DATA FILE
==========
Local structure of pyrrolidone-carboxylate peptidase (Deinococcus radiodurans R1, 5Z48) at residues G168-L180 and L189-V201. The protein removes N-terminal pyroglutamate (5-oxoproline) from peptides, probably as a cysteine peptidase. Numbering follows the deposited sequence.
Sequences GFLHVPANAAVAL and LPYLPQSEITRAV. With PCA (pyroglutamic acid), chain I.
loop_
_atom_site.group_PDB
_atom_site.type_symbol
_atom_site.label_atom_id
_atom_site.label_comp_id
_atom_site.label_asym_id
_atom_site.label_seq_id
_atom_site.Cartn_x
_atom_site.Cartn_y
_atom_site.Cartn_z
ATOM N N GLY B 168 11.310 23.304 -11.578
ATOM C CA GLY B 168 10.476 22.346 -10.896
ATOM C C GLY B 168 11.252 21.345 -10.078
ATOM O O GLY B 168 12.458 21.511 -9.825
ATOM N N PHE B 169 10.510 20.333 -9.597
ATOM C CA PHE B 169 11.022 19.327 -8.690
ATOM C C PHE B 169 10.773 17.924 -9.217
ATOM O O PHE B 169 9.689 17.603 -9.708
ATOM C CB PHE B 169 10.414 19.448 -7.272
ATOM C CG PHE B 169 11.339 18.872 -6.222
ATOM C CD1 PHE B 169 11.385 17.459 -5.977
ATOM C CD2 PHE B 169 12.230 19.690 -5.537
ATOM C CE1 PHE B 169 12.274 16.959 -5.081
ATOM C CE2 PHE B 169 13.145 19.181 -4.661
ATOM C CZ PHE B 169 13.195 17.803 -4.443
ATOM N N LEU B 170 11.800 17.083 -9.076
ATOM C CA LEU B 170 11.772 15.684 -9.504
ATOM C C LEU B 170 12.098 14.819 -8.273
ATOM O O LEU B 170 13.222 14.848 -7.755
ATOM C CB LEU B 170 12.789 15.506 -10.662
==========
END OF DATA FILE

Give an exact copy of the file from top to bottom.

Local structure of pyrrolidone-carboxylate peptidase (Deinococcus radiodurans R1, 5Z48) at residues G168-L180 and L189-V201. The protein removes N-terminal pyroglutamate (5-oxoproline) from peptides, probably as a cysteine peptidase. Numbering follows the deposited sequence.
Sequences GFLHVPANAAVAL and LPYLPQSEITRAV. With PCA (pyroglutamic acid), chain I.
loop_
_atom_site.group_PDB
_atom_site.type_symbol
_atom_site.label_atom_id
_atom_site.label_comp_id
_atom_site.label_asym_id
_atom_site.label_seq_id
_atom_site.Cartn_x
_atom_site.Cartn_y
_atom_site.Cartn_z
ATOM N N GLY B 168 11.310 23.304 -11.578
ATOM C CA GLY B 168 10.476 22.346 -10.896
ATOM C C GLY B 168 11.252 21.345 -10.078
ATOM O O GLY B 168 12.458 21.511 -9.825
ATOM N N PHE B 169 10.510 20.333 -9.597
ATOM C CA PHE B 169 11.022 19.327 -8.690
ATOM C C PHE B 169 10.773 17.924 -9.217
ATOM O O PHE B 169 9.689 17.603 -9.708
ATOM C CB PHE B 169 10.414 19.448 -7.272
ATOM C CG PHE B 169 11.339 18.872 -6.222
ATOM C CD1 PHE B 169 11.385 17.459 -5.977
ATOM C CD2 PHE B 169 12.230 19.690 -5.537
ATOM C CE1 PHE B 169 12.274 16.959 -5.081
ATOM C CE2 PHE B 169 13.145 19.181 -4.661
ATOM C CZ PHE B 169 13.195 17.803 -4.443
ATOM N N LEU B 170 11.800 17.083 -9.076
ATOM C CA LEU B 170 11.772 15.684 -9.504
ATOM C C LEU B 170 12.098 14.819 -8.273
ATOM O O LEU B 170 13.222 14.848 -7.755
ATOM C CB LEU B 170 12.789 15.506 -10.662